[0042] Each trailing surface 120 can extend from the cutting edge 122 in a direction opposite to the leading surface 123 and can be a substantially planar, distal-facing surface at a distal terminal end of the threads 130. In particular, each trailing surface 120 can be substantially flat and rectangular with four edges. As a result, each trailing surface 120 can have the leading or cutting edge 122 on one side thereof, a trailing edge 128 on an opposite side thereof, and two arcuate (or curved) edges. Inner-most edge 124 of the trailing surface 120 can be arcuate to match a curvature of the lumen 108, and outer-most edge 126 can likewise be arcuate to match a curvature of the thread 130 of the bone screw 100, as illustrated in Figure 5.

[0043] Each trailing surface 120 can be inclined or angled proximally in a direction leading away from the cutting edge 122. As shown in Figure 3B, each trailing surface 120 can extend along a plane P oriented at an acute angle A2 of less than 90 degrees relative to the longitudinal axis L, as illustrated in Figures 3A and 3B. In some embodiments, the angle A2 can be in a range of approximately 30 to 95 degrees, or more specifically 80 to 95 degrees, and in certain embodiments can be approximately 88 degrees. The trailing surface 120 can terminate in a trailing edge 128 which, as a result of the trailing surface 120 be inclined, can be located proximal of the cutting edge 122. Accordingly, because each trailing surface 120 is acutely angled, the trailing surfaces 120 can reduce or eliminate frictional drag when advancing the screw 100 into bone.

[0044] Because the trailing surfaces 120 are positioned approximately 180 degrees apart on opposite sides of the lumen 108, the distal tip of the screw 100, when viewed along a cross-

section extending through the axis L as shown in Figure 4, can have the shape of an "awl" or "V" such that the bone screw is configured to allow effective docking in and piercing of bone, such as the cortical layer of bone of the pedicle. The "awl" or "V" shape can be present in both cannulated and non-cannulated bone screws. The distal tip of the bone screw 100, including the cutting edges 122 and the leading and trailing surfaces 123, 120, can thus be configured to maximize the efficiency of the bone screw 100 and to minimize the torque and downward force required to drive the bone screw 100 into bone.

[0045] In certain embodiments, the bone screw can be part of a bone anchor assembly. As illustrated in Figure 8, the bone screw 100 can be used with a polyaxial receiver 400 and a compression cap 500. The receiver 400 can be in the form of a U-shaped body having screw extension tabs 402 extending proximally therefrom. The receiver 400 can have an inner cavity configured to seat the head 112 of the bone screw 100. The elongate shank 102 can extend through an opening in a distal end of the receiver 400. The compression cap 500 can be configured to be received in the receiver 400 and positioned proximally from the bone screw 100. A spinal rod (not shown) can be positioned between the screw extension tabs 402, and it can be seated in a proximal portion of the compression cap 500. The assembly can also include a set screw (not shown) configured to be received between the screw extension tabs 402, and it can apply a distal force to the spinal rod and the compression cap 500 to lock the rod within the receiver 400 and to lock the bone screw 100 in place relative to the receiver 400. The outer surfaces of each of the screw extension tabs 402 can include a feature, such as a recess, dimple, notch, projection, or the like, to facilitate connection of the receiver 400 to instruments. For example, the screw extension tabs 402 can include an arcuate groove at the respective free end of the tabs. Such grooves are described in more detail in U.S. Patent No. 7,179,261, issued on February 20, 2007, which is hereby incorporated by reference herein. Additionally, the bone screw 100 can be a favored angle screw, for example as disclosed in U.S. Patent No. 6,974,460, issued on December 13, 2005, and in U.S. Patent No. 6,736,820, issued on May 18, 2004, both of which are hereby incorporated by reference herein. Alternatively, the bone anchor assembly can be a conventional (non-biased) polyaxial screw in which the bone screw pivots in the same amount in every direction.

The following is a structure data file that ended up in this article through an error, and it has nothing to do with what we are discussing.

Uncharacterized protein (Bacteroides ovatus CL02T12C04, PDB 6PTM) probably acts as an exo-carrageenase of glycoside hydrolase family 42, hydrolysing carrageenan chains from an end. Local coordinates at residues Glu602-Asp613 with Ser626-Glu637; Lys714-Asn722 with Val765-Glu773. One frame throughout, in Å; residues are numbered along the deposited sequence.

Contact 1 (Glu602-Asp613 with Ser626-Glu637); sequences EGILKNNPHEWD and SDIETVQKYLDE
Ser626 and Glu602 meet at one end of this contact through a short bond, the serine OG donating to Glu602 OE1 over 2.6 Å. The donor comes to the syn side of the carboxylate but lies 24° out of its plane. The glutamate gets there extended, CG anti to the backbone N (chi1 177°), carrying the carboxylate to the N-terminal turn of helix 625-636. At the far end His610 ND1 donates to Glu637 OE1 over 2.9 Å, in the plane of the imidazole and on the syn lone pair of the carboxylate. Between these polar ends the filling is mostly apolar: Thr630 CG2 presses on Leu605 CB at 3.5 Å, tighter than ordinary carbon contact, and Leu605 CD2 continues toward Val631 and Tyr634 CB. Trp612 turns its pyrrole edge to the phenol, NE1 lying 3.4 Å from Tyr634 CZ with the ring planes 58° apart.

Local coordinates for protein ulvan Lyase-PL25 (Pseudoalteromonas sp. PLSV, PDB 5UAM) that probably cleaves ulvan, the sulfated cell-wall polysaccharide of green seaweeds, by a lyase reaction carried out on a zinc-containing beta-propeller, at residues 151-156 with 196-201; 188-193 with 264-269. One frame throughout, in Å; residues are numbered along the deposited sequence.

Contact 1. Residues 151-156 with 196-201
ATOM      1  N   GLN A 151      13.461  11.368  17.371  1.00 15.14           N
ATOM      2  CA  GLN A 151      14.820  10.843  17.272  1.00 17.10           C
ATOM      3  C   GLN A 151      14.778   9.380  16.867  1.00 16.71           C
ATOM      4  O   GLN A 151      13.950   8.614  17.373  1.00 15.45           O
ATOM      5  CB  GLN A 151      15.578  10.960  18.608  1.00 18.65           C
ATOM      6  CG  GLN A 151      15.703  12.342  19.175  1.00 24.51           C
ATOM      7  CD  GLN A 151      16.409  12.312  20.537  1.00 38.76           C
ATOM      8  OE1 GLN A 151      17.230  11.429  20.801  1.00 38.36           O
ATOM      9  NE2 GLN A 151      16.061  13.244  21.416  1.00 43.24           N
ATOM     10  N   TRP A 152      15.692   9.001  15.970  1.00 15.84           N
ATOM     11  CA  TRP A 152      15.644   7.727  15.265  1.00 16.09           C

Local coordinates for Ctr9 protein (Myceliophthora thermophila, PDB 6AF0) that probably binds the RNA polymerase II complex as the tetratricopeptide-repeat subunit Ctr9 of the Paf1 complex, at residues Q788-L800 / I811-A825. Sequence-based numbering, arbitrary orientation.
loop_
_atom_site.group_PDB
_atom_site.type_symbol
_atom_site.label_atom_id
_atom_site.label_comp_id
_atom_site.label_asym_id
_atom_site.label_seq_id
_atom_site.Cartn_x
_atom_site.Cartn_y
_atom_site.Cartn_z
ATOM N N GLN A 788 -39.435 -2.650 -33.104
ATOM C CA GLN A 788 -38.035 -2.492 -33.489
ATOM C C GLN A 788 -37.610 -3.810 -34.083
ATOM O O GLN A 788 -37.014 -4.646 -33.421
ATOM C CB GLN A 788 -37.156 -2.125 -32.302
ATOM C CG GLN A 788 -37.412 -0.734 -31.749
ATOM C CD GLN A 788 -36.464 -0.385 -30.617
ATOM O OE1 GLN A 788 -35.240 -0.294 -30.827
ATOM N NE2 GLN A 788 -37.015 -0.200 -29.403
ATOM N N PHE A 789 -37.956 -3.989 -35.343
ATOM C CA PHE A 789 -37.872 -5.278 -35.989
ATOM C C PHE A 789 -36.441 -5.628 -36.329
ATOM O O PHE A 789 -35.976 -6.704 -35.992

[0046] The surgical instruments disclosed herein can be configured to operate in conjunction with bone anchor assemblies of the type described above or other types known in the art. As indicated above, it will be appreciated that the bone screw 100 of the bone anchor assembly can be a monoaxial screw, a polyaxial screw, a uniplanar screw, a bone hook, a favored-angle screw, a Modular screw, and/or any of a variety of other bone anchor types known in the art. Further information on favored-angle screws can be found in U.S. Patent Application Serial No.

13/648,184, filed on October 9, 2012, which is hereby incorporated by reference herein. The bone screw 100 and the bone anchor assembly can be used with various devices, such as the insertion device disclosed in U.S. Patent Application Serial No. [], entitled "Spinal Screw Insertion Devices And Methods," filed on even date herewith, which is hereby incorporated by reference herein.

[0047] In use, the bone screw 100 can be inserted into a body of a patient, either as part of a screw assembly such as that illustrated in Figure 8 or as part of another procedure. The distal end 106 of the bone screw 100 can be placed against bone, such as a vertebral pedicle. A driver tool (not shown) can engage the drive feature 110, and the driver tool can be rotated to rotate the bone screw 100, e.g., clockwise, relative to the bone. As the cutting edges 122 rotate, they can cut away bone and cause the screw 100 to advance forward into the bone. The threads 130 can engage edges of a bone hole, which can secure the bone screw 100 in the bone hole. The driver tool can continue to be rotated until the bone screw 100 is fully driven into the bone.